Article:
Montserrat trip planning will be shifting into high gear for me now that Boxboro is over. Expect to see updates here pretty much daily on the things I'm worried about and those things I've accomplished (or messed up, depending, I guess).
Finally, a web content update: I added links for the Montserrat DXpedition and Dave's 99 Hobbies web site. Dave's 99 Hobbies effort in most decidedly on the rise. As he walked around Boxboro people would say to him, "I was hoping to run into you!" He's got some great new podcasts lined up from this event. (I got a sneak peek at a sample last night. Awesome!)

Saturday, August 26, 2006

Boxboro Day Two

Today was Day Two at Boxboro and the first official day of the event. I gave my 100 Pound DXpedition talk at noon and, once I got over my nervous jitters, had a good time sharing my experiences, successes, and goof-ups. I gave away a couple of items at the end including a tote bag with my 100 pound DXpedition logo on it, and a couple of goodies I'd been collecting from Rex Harper (W1REX) including a box of his famous Zomboids (Altoids relabeled) and one of his Tuna Tin transmitter kits. I was kidding attendees that the little 3 ounce transmitter is a good start to your 100 pound equipment budget.
The question and answer session after my presentation was lively and I believe I engaged a few people's enthusiasm. Again, if I have successfully encouraged a few folks to go out and travel with their radio I believe I've done a good thing. I was also stopped a couple of times after the session in the long hallway between meeting rooms to answer questions about antennas, plans for my next trip, and so on. It was fun meeting so many people!
Prior to the talk, when I was hanging out in the garden area with the intention of rehearsing the presentation one more time, I met Bill Barber (NE1B), a very interesting fellow who was sorting through some of the latest QSL cards he'd received in order to submit them for his DXCC credit. Somehow we got to talking about Cay Sal Bank, boats, planes, and (believe it or not) Bebe Rebozo, who, according to Bill, had a residence down there in Cay Sal at one point. Bill, in addition to being on the Honor Roll with 7BDXCC, and a long list of other awards, knew a great deal about the Bahamas, and the recent DXpedition efforts to Cay Sal. The more I talk to people the more I realize I've got to learn a whole lot more about Cay Sal and that area of the world before I go there. (It was also a little disconcerting to realize I was old enough to know who Bebe Rebozo was. [grin])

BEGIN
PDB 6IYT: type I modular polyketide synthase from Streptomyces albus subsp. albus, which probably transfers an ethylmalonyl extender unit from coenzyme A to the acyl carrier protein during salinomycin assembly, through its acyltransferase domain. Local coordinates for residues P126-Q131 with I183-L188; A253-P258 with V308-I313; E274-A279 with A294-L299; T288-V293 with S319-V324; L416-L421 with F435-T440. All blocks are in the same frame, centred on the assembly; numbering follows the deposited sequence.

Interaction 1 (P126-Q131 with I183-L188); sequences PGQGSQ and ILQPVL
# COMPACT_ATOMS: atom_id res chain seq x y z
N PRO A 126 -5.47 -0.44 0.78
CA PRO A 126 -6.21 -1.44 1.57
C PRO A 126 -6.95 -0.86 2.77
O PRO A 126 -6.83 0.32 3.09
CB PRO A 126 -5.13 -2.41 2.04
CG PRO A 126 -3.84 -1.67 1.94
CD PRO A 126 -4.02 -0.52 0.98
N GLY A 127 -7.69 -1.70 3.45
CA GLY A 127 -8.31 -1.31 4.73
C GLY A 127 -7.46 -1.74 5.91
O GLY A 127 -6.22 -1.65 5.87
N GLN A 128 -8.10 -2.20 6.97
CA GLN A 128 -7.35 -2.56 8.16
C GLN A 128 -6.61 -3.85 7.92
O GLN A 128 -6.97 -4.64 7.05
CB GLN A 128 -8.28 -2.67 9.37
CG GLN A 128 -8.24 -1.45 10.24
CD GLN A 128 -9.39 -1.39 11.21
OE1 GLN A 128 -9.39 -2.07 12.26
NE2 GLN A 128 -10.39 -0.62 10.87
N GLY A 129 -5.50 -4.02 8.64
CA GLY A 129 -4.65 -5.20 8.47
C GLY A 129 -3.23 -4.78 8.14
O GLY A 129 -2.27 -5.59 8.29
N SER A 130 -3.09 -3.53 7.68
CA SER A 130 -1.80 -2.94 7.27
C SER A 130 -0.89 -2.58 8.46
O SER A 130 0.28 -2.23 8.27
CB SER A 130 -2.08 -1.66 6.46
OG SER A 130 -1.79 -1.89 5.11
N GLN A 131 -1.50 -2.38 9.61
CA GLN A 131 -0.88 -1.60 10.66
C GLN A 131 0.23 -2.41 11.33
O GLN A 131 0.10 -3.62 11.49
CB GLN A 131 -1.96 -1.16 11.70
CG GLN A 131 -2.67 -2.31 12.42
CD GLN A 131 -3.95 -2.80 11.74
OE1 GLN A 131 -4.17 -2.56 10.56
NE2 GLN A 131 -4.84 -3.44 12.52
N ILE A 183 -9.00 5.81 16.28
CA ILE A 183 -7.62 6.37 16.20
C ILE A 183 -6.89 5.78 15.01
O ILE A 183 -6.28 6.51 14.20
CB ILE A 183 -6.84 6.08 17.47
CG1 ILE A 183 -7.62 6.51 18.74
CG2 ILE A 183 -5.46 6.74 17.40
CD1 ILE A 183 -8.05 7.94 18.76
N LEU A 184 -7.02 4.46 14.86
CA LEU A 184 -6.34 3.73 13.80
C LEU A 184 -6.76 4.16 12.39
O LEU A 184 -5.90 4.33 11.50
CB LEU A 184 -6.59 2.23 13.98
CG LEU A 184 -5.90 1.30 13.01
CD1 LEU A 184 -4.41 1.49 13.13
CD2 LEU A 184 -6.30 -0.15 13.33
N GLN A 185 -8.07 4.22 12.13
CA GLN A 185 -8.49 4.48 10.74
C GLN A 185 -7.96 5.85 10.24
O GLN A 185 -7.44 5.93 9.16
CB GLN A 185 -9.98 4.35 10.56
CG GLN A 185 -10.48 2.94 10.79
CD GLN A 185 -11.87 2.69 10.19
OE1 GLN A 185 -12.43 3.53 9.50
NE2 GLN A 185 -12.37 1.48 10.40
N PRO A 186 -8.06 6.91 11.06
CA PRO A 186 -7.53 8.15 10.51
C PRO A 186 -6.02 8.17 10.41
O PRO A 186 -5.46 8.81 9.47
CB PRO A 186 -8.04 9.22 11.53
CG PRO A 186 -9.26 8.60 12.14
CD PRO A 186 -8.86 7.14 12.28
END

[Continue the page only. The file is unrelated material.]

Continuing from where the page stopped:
The majority of the afternoon was spent split between the New England QRP presentation and the Yankee Clipper Contest Club meeting. I am definitely spread too thin!
The YCCC meeting featured many very intersting presentations including a wrap-up by Mitch Stern (W1SJ) who operated FS5KA for the ARRL DX SSB contest (the same contest I operated from St. John this year). Mitch and I were (clearly) in different categories, though: Mitch was in the "Single Op High Power" category, and I was in the "umbrella drink" category. At least that's how it appears when you compare his 4,717,152 points to my 106,926 points.
One more day at Boxboro and then it is time to get really serious about the organizing effort for Montserrat. Getting licensing arranged and finding suitable transportation from Antigua are the top two concerns.

Friday, August 25, 2006

Boxboro Day One

Today was Day One at Boxboro and it was a full day of Ham radio. It began with an ICS-100 training class taught by MEMA. Two other fellow members of PART (the Westford, Massachusetts club) were there. I'm going to try to get through all three courses (-100, -200, -300) and the 700 level course so I've got all my credentials in order. We'll see when I can allocate the time.
The Boxboro DX dinner sponsored by New England DX Century Club was held tonight with special guest speakers Bob Heil and Ann Santos. Bob Heil received a rock star ovation from the crowd when announced and why not? Bob's company Heil Sound was inducted into the Rock and Roll Hall of Fame this year. In his remarks Bob said he owed it all to ham radio. You can't beat that!
Ann Santos was next with her video presentation from her trip to Kure Atol and the K7C DXpedition. The sound wasn't quite right when her video began and Bob Heil popped up, adjusted the microphone picking up her movie's audio, then went in the back room to further adjust the sound. He circled back and reentered the room near my table and asked me if the sound was OK now? Yes. Thanks. I turned to my fellow table-mates and said, "this is the best AV guy we've ever had here." I crack myself up.